Wendell Arnett from Bayer Environmental Science shares a top-line view of mosquito biology and the current control methods available.
Nothing quite says summer’s here more than balmy evening barbecues and drinks on the patio. And nothing ruins these nights quite like the incessant buzz of incoming mosquitoes ready to attack. Fielding questions from customers about mosquitoes and what can be done about them is common at this time of year, so it’s worth brushing up on the basics.
There are more than 3500 species of mosquitoes worldwide, with more than 300 of these found in Australia. Belonging to the family of flies called Culicidae, these blood-sucking pests can be distinguished by their protruding heads, compound eyes and long antennae, which are around three times longer than the head itself. Male mosquitoes tend to have antennae which are more hairy and bushy than those of the female mosquitoes.
Mosquitoes have four life stages: egg, larva, pupa (pictured above, below the water line) and adult. Their immature stage is purely aquatic while their adult stage is terrestrial, and their entire life cycle from egg to adult takes approximately 8-10 days. During the life cycle the male and female will feed on nectar and plant fluids. On average, a female mosquito will live for between two to three weeks, while the male’s lifespan is much shorter. Mosquitoes mate within 48 hours and the female mosquito only mates once in her lifetime, being able to store sperm in sacs within her body and fertilise subsequent batches herself. Females also need a protein-rich blood meal for her egg development and will use her sensory organs to detect body smells, carbon dioxide, and emanating warmth and moisture, to distinguish the host.
Mosquitoes can be found in every type of climatic region of the world, from the arctic to the tropics. Depending on the species, they will breed in water – be it heavily polluted or clean – including small collections of water in tin cans, old car tyres, pools and streams.
Apart from their nuisance value, mosquitoes represent a significant health concern, spreading a range of diseases such as dengue fever and ross river fever. The introduction of mosquito species and disease from overseas, and their spread within Australia, have been aided by human movement and trade, and will be influenced into the future through a changing climate.
Adult mosquitoes can be controlled indoors by using an aerosol while their bite can be minimised with repellents, treated bed nets or mosquito coils.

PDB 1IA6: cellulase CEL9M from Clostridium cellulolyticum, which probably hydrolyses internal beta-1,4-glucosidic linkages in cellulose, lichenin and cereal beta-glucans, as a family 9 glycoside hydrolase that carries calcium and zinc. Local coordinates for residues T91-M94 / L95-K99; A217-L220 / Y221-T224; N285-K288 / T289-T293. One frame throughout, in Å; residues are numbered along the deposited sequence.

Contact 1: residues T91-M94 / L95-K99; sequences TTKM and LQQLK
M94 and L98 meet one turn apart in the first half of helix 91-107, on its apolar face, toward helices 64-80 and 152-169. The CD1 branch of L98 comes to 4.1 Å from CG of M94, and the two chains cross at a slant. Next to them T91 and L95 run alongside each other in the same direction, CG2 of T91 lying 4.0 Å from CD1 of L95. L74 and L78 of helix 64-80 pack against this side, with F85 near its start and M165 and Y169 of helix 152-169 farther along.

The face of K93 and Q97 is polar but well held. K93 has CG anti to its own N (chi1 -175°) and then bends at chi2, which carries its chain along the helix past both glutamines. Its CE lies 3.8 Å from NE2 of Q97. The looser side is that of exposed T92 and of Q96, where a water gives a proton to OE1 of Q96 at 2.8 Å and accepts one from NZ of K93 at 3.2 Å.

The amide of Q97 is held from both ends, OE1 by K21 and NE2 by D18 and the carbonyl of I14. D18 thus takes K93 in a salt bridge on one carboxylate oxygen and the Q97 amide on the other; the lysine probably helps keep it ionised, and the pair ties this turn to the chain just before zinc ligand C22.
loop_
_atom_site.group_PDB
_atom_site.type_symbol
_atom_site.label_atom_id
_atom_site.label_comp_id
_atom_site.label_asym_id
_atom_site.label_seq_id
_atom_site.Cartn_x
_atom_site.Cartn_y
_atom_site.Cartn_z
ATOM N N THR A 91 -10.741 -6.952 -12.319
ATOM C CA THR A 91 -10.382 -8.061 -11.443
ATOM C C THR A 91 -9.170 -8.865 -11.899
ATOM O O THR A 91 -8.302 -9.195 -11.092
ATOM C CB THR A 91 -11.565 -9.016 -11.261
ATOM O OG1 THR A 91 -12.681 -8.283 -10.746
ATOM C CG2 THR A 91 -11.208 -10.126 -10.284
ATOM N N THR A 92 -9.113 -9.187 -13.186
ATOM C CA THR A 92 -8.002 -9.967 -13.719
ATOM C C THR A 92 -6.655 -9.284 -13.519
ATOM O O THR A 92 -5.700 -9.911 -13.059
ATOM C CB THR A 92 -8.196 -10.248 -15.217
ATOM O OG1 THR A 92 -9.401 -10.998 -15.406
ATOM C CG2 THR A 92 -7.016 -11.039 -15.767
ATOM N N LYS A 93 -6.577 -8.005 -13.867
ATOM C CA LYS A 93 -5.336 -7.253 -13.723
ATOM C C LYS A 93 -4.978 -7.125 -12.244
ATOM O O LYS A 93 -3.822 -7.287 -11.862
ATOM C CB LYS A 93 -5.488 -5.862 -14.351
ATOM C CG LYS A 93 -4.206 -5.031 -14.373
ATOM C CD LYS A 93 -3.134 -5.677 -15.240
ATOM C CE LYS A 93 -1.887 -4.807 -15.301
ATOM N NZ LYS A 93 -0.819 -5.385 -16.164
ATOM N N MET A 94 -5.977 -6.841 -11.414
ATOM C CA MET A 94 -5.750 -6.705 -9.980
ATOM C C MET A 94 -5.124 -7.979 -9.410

Since mosquitoes live in and around water, removing receptacles containing water, ensuring drainage channels run freely and draining standing-water from building sites, earthworks etc, eliminates potential breeding sites and can help in controlling numbers outdoors.
Space sprays, like Bayer’s Aqua K-Othrine, are designed to kill adult mosquitoes outdoors. Even though Aqua K-Othrine contains deltamethrin – known for its long lasting residual performance – it is designed as a space spray application to control mosquitoes on the wing. As such it is best applied during times of optimal activity, which is generally early evening to capture most species, but may need to be varied depending on the species present. The unique EW formulation with built-in FFAST anti-evaporant technology (Film Forming Aqueous Spray Technology), causes the water based droplets to behave more like oil droplets, ensuring a longer hang time after spraying and therefore a prolonged control period. As per label instructions, spraying under low wind conditions is required to deliver optimal performance and avoid unwanted spray drift. Depending on the nature of the problem, a regular spray program may be required.
Although designed as a high performance mosquito product with a high level of safety – it’s on the list of WHO pre-qualified vector control products – it is suitable for controlling a wide range of pests including flies, cockroaches, spiders and stored product pests. With its low rates of application, dilution with water and non-flammable attributes, Aqua K-Othrine is a flexible option for misting, cold or thermal fogging requirements.
Wendell Arnett, Territory Business Development Manager, Bayer Environmental Science